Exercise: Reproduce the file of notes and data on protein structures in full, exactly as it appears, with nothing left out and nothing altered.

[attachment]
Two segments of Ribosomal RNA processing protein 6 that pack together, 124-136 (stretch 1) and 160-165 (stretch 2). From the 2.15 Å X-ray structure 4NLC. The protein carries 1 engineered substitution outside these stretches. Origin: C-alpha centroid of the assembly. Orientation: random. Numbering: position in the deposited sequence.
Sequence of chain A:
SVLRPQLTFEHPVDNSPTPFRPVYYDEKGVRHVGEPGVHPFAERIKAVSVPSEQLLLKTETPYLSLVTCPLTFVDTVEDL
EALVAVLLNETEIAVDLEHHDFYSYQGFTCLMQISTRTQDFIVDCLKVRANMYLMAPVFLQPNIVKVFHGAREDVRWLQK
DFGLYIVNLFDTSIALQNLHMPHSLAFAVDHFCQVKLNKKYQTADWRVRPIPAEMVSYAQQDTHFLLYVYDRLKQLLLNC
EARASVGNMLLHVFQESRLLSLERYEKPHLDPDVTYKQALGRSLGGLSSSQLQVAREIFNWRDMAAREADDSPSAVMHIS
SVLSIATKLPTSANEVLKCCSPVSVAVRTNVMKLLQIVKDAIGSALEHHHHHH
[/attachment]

Two segments of Ribosomal RNA processing protein 6 that pack together, 124-136 (stretch 1) and 160-165 (stretch 2). From the 2.15 Å X-ray structure 4NLC. The protein carries 1 engineered substitution outside these stretches. Origin: C-alpha centroid of the assembly. Orientation: random. Numbering: position in the deposited sequence.
Sequence of chain A:
SVLRPQLTFEHPVDNSPTPFRPVYYDEKGVRHVGEPGVHPFAERIKAVSVPSEQLLLKTETPYLSLVTCPLTFVDTVEDL
EALVAVLLNETEIAVDLEHHDFYSYQGFTCLMQISTRTQDFIVDCLKVRANMYLMAPVFLQPNIVKVFHGAREDVRWLQK
DFGLYIVNLFDTSIALQNLHMPHSLAFAVDHFCQVKLNKKYQTADWRVRPIPAEMVSYAQQDTHFLLYVYDRLKQLLLNC
EARASVGNMLLHVFQESRLLSLERYEKPHLDPDVTYKQALGRSLGGLSSSQLQVAREIFNWRDMAAREADDSPSAVMHIS
SVLSIATKLPTSANEVLKCCSPVSVAVRTNVMKLLQIVKDAIGSALEHHHHHH